Lucetta. Hold, Sir, put out the Light, it may betray us else.

Blunt. Any thing, I need no other Light but that of thine Eyes! — ’sheartlikins, there I think I had it. [Aside.]

[Puts out the Candle, the Bed descends, he gropes about to find it.]
— Why — why — where am I got? what, not yet? — where are you
sweetest? — ah, the Rogue’s silent now — a pretty Love-trick
this — how she’ll laugh at me anon! — you need not, my dear
Rogue! you need not! I’m all on a fire already — come, come,
now call me in for pity — Sure I’m enchanted! I have been round
the Chamber, and can find neither Woman, nor Bed — I lockt the
Door, I’m sure she cannot go that way; or if she cou’d, the Bed
cou’d not — Enough, enough, my pretty Wanton, do not carry the
Jest too far — Ha, betray’d! Dogs! Rogues! Pimps! help! help!

[Lights on a Trap, and is let down.]

Enter Lucetta, Philippo, and Sancho with a Light.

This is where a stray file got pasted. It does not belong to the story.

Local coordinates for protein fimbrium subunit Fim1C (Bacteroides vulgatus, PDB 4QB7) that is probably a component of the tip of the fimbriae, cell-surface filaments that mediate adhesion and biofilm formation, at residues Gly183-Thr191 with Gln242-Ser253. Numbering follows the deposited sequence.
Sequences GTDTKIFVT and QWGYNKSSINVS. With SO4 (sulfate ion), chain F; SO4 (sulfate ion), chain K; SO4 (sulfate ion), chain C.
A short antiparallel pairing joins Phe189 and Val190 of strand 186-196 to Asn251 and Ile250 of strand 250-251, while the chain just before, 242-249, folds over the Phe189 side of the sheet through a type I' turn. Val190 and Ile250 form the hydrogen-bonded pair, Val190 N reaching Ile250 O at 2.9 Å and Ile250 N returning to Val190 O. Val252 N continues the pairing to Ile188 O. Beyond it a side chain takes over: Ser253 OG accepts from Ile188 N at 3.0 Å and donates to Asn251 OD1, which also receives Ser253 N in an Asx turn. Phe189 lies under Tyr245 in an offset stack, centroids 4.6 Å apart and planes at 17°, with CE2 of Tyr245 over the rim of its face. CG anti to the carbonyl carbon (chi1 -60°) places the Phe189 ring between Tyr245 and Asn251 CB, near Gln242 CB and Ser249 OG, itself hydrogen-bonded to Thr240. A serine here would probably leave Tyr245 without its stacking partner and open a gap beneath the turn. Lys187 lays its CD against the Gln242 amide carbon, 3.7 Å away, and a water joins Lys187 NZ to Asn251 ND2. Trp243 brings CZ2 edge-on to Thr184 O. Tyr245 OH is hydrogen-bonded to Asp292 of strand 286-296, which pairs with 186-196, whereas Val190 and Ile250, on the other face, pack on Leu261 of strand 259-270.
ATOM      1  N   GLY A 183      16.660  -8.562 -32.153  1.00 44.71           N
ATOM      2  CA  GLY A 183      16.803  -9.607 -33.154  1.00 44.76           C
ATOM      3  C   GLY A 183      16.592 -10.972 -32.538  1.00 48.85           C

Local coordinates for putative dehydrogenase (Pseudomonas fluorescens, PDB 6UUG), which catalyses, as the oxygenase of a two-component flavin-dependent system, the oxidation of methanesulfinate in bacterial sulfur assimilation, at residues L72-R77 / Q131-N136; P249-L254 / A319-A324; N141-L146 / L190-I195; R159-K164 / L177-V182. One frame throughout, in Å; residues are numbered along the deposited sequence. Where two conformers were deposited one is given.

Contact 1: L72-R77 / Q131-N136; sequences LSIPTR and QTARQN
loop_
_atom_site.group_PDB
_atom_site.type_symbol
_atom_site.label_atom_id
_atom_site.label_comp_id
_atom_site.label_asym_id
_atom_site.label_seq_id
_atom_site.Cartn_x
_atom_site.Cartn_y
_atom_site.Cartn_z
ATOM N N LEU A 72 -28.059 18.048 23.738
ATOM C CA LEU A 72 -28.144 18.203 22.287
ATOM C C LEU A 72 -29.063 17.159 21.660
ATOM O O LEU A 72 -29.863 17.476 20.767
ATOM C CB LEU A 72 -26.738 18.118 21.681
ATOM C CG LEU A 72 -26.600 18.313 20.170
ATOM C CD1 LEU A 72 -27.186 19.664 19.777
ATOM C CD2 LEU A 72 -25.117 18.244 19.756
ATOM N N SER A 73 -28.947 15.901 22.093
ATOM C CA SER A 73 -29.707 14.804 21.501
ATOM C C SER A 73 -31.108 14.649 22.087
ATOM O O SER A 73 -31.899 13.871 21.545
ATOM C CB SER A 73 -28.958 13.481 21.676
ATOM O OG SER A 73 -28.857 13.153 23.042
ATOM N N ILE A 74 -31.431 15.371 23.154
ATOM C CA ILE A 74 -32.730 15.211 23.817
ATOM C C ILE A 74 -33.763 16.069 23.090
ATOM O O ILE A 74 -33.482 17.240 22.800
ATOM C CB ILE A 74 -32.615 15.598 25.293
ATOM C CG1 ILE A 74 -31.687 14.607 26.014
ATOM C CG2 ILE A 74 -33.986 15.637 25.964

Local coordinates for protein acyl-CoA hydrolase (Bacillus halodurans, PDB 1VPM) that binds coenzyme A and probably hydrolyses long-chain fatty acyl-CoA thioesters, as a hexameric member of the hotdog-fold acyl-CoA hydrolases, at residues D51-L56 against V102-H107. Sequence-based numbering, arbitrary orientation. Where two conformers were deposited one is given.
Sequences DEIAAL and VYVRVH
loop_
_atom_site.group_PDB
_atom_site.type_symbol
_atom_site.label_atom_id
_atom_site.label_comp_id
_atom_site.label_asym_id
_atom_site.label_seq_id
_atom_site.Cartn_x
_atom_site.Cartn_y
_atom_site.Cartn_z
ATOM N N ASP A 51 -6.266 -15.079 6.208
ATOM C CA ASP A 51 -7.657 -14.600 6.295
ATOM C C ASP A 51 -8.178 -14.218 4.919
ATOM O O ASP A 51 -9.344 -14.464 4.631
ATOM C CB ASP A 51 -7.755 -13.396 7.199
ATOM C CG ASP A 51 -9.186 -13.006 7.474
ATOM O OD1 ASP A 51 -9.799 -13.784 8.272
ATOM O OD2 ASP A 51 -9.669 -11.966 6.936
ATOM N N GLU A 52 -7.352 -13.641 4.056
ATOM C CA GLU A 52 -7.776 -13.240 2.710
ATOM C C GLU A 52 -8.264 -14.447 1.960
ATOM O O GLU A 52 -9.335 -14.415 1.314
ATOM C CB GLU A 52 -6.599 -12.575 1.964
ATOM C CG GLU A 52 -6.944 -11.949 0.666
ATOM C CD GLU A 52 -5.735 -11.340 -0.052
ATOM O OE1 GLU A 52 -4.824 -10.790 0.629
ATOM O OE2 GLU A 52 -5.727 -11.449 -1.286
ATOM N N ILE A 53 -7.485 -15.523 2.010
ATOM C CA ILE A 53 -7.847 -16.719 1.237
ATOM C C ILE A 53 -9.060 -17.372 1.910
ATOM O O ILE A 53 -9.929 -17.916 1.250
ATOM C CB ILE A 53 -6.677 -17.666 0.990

Philippo. Ha, ha, ha, he’s dispatcht finely.

Lucetta. Now, Sir, had I been coy, we had mist of this Booty.

Philippo. Nay when I saw ’twas a substantial Fool, I was mollified; but when you doat upon a Serenading Coxcomb, upon a Face, fine Clothes, and a Lute, it makes me rage.

Lucetta. You know I never was guilty of that Folly, my dear Philippo, but with your self — But come let’s see what we have got by this.

Philippo. A rich Coat! — Sword and Hat! — these Breeches too — are well lin’d! — see here a Gold Watch! — a Purse — ha! Gold! — at least two hundred Pistoles! a bunch of Diamond Rings; and one with the Family Arms! — a Gold Box! — with a Medal of his King! and his Lady Mother’s Picture! — these were sacred Reliques, believe me! — see, the Wasteband of his Breeches have a Mind of Gold! — Old Queen Bess’s. We have a Quarrel to her ever since Eighty Eight, and may therefore justify the Theft, the Inquisition might have committed it.